So when O’Reilly decided over the summer that there might be an opportunity to raise some money for charity, there was only one liberal personality who could deliver the goods and go toe-to-toe with him in a debate. He rang Stewart and made his pitch. “By reached out, I mean he literally he called up and said, ‘Stewart. Debate. October. Let’s do this,'” says Stewart, in his low-voiced imitation of O’Reilly’s bark.
“There wasn’t a lot of back and forth,” says O’Reilly. “He and I are pretty much on the same page as far as presentation and how to do things. It was fairly seamless. We had one meeting after that, and just hashed it out.”
E.D. Hill of CNN will moderate the debate, which is being streamed live online for $4.95. (Half of the final proceeds will go to charities.) The first 60 minutes will be a back and forth and the last 30 minutes are reserved for questions from the audience, but even the rules are vague. “She’ll be asking questions and setting it up, and maybe there will be a little bell there, I don’t know,” says O’Reilly. “It’s just going to be entertaining. The less restrictive, the better.”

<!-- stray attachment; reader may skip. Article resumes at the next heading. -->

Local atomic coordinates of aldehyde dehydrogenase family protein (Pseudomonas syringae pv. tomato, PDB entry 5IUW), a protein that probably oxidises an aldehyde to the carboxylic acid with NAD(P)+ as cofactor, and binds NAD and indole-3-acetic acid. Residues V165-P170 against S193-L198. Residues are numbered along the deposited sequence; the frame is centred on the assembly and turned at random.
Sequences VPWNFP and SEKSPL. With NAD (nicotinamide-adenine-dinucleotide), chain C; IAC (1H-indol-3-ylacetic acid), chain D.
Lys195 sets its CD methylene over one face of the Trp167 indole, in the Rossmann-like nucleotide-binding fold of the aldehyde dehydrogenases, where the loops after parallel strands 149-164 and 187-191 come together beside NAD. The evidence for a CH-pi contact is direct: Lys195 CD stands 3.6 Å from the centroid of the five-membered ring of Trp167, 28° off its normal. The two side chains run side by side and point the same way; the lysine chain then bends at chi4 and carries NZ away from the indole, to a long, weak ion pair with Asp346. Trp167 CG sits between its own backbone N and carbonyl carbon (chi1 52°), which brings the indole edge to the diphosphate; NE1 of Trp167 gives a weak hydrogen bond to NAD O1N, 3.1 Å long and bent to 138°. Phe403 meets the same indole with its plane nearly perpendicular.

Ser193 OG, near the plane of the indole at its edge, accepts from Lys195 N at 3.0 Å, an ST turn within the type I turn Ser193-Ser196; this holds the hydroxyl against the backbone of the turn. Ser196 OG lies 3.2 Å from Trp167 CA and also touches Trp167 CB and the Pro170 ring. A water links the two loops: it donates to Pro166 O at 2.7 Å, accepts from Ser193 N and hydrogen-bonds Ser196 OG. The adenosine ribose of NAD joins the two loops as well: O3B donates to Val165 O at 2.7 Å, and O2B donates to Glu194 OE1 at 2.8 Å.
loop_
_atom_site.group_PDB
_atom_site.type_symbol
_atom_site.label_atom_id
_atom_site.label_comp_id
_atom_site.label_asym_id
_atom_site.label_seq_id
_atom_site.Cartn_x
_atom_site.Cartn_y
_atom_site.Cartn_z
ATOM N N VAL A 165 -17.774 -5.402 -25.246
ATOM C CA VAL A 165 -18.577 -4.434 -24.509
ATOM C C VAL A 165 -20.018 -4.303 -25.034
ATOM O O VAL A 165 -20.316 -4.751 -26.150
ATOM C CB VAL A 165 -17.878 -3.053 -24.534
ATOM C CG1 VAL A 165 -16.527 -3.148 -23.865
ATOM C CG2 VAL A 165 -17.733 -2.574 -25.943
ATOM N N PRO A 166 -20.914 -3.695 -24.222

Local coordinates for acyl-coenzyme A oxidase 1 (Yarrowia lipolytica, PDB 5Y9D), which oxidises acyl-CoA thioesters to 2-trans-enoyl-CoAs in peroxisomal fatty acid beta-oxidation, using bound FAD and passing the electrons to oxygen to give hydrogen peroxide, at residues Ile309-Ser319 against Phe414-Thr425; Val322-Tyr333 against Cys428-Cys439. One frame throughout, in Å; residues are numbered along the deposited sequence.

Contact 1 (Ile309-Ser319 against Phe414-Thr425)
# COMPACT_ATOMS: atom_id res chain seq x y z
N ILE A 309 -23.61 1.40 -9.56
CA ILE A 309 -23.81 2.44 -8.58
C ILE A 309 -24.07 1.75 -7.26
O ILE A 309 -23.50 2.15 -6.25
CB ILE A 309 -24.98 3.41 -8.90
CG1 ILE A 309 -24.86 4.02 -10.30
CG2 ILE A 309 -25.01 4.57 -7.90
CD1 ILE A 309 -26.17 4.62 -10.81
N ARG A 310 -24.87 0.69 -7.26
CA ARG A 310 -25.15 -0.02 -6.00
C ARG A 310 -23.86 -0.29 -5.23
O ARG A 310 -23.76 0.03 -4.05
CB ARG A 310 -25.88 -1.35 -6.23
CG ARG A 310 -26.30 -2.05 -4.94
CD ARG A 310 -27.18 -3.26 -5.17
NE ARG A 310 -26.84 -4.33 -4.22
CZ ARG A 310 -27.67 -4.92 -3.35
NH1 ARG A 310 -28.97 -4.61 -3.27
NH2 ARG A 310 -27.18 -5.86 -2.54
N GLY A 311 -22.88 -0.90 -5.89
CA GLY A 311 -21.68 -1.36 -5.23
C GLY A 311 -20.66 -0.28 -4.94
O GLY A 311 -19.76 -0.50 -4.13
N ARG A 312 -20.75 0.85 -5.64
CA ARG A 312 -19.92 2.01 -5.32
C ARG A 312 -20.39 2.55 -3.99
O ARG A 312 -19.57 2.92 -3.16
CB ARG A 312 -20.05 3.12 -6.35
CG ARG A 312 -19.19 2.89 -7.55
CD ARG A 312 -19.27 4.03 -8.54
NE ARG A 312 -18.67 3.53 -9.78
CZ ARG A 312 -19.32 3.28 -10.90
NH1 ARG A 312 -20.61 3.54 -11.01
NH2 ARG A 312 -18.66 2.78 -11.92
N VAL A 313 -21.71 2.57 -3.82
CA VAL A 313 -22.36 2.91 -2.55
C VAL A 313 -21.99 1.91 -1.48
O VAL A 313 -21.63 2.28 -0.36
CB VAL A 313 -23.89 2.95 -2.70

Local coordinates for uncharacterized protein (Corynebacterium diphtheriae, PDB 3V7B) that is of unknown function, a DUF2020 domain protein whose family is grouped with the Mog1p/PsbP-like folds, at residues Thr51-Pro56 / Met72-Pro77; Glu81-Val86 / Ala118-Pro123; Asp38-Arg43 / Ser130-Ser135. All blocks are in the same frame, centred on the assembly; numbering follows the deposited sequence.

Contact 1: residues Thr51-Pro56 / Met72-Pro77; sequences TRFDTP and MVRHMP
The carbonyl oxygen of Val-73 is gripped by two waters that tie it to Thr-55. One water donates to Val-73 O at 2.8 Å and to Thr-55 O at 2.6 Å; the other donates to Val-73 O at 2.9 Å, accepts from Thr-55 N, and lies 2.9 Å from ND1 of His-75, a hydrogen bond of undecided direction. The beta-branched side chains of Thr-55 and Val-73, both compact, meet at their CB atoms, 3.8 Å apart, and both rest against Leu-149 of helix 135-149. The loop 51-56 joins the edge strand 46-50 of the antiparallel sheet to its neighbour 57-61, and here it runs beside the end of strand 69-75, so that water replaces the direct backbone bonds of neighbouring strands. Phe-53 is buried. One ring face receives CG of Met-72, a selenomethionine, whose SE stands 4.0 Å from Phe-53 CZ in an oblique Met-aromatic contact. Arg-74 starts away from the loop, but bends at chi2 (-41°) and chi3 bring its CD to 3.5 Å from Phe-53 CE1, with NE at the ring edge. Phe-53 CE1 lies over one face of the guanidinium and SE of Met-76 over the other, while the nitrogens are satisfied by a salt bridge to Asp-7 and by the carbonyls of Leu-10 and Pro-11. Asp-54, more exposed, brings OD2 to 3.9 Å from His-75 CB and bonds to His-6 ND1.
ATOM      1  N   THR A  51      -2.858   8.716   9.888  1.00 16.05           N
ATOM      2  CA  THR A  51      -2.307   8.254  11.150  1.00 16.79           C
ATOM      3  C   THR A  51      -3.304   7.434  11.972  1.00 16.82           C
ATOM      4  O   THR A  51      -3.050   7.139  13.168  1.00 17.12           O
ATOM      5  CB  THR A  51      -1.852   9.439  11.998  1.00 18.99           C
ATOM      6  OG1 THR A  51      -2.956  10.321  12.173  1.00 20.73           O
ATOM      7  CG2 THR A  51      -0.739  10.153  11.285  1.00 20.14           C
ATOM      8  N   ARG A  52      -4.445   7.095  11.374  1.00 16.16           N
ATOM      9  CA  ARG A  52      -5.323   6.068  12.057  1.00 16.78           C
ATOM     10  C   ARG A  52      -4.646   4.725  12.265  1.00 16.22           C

“I don’t think it’s going to be anything too wonky,” agrees Stewart. “Whenever we get together, it just sort of devolves into a yeti chasing a fly. Honestly, while I appreciate that we’re in a quote unquote debate, my guess is that the standard parameters are somewhat less than full compliance.”
On Thursday, O’Reilly will visit the Daily Show again — to promote the Rumble and his new book, Killing Kennedy — but don’t expect any giant theatrics to hype Saturday’s event. Neither man seems interested in talking trash, and both insist they couldn’t be taking their preparation less seriously. “I’m not going into this with any real competitive fire,” says O’Reilly. “I prepare every night on my show so I’m pretty much up to speed on what the issues and whatever he and his 16 writers throw at me. I don’t rehearse for any of my debates on the Factor — ever. I just live or die by my wits.”